That expectation has not yet been fulfilled; but it has, notwithstanding, not been relinquished. The President is still persuaded that its accomplishment will result from a careful review, by his majesty's government, made in the spirit of moderation and equity, of the facts and considerations which belong to the occasion.

It is not my purpose to recapitulate, in this note, the statements and reasonings contained in the abovementioned letters of Mr. Madison, in support of the claims of the government of the United States, that the British orders be revoked. I content myself with referring to those letters for proofs which it is not necessary to repeat, and for arguments which I could not hope to improve.

But there are explanations which those letters do not contain, and which it is proper for me to make. Even these, however, may be very briefly given, since you have already been made acquainted, in our late conversations, with all their bearings and details.

These explanations go to show, that, while every motive of justice conspires to produce a disposition to recall the orders of which my government complains, it is become apparent that even their professed object will be best attained by their revocation.

I have the honour to state to you, sir, that it was the intention of the President, in case Great Britain repcaled her orders, as regarded the United States, to exercise the power vested in him by the act of the last session of Congress, entitled “An act to authorize the President of the United States, under certain conditions, to suspend the operation of the act laying an embargo on all ships and vessels in the ports and harbours of the United States, and the several supplementary acts thereto," by suspending the embargo law and its supplements, as regards Great Britain.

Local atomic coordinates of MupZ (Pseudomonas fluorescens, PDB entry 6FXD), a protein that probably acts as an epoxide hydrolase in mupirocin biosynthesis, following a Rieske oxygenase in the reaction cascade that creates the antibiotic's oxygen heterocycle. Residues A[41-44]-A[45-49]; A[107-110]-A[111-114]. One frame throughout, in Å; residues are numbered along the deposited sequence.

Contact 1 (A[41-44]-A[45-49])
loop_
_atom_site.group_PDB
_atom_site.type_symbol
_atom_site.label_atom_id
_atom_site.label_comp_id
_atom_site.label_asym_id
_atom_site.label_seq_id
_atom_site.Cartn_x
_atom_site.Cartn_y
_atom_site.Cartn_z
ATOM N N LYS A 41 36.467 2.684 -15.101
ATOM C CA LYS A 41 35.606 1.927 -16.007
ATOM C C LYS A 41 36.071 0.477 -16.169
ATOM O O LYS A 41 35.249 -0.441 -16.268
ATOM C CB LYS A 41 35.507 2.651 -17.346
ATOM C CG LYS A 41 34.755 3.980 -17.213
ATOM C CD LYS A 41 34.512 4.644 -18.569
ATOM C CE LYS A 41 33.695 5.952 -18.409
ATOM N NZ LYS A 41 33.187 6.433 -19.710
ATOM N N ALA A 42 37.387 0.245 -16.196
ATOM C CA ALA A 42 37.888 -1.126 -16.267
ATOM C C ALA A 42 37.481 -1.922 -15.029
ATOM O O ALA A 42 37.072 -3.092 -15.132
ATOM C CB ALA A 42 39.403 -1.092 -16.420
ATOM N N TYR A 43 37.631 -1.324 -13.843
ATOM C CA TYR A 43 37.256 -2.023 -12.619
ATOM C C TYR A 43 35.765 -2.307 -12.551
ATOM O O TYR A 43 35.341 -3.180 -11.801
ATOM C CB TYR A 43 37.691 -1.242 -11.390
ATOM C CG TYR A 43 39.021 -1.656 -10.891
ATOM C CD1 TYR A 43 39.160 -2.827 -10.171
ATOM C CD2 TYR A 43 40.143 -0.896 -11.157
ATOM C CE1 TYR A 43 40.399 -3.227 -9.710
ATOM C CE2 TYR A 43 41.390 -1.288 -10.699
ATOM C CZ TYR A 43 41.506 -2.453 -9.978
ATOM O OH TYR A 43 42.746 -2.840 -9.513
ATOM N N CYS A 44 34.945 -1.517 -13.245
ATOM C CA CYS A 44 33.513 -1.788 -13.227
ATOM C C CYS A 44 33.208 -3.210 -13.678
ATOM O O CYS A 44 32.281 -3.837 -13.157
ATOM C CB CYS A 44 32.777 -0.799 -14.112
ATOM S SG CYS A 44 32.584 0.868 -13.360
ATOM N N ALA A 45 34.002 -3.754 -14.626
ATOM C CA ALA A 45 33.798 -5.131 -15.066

I am authorized to give you this assurance in the most formal manner; and I trust that, upon impartial inquiry, it will be found to leave no inducement to perseverance in the British orders, while it creates the most powerful inducements of equity and policy to abandon them.

On the score of justice it does not seém possible to mistake the footing upon which this overture places the subject; and I venture to believe that in any other view there is as little room for doubt.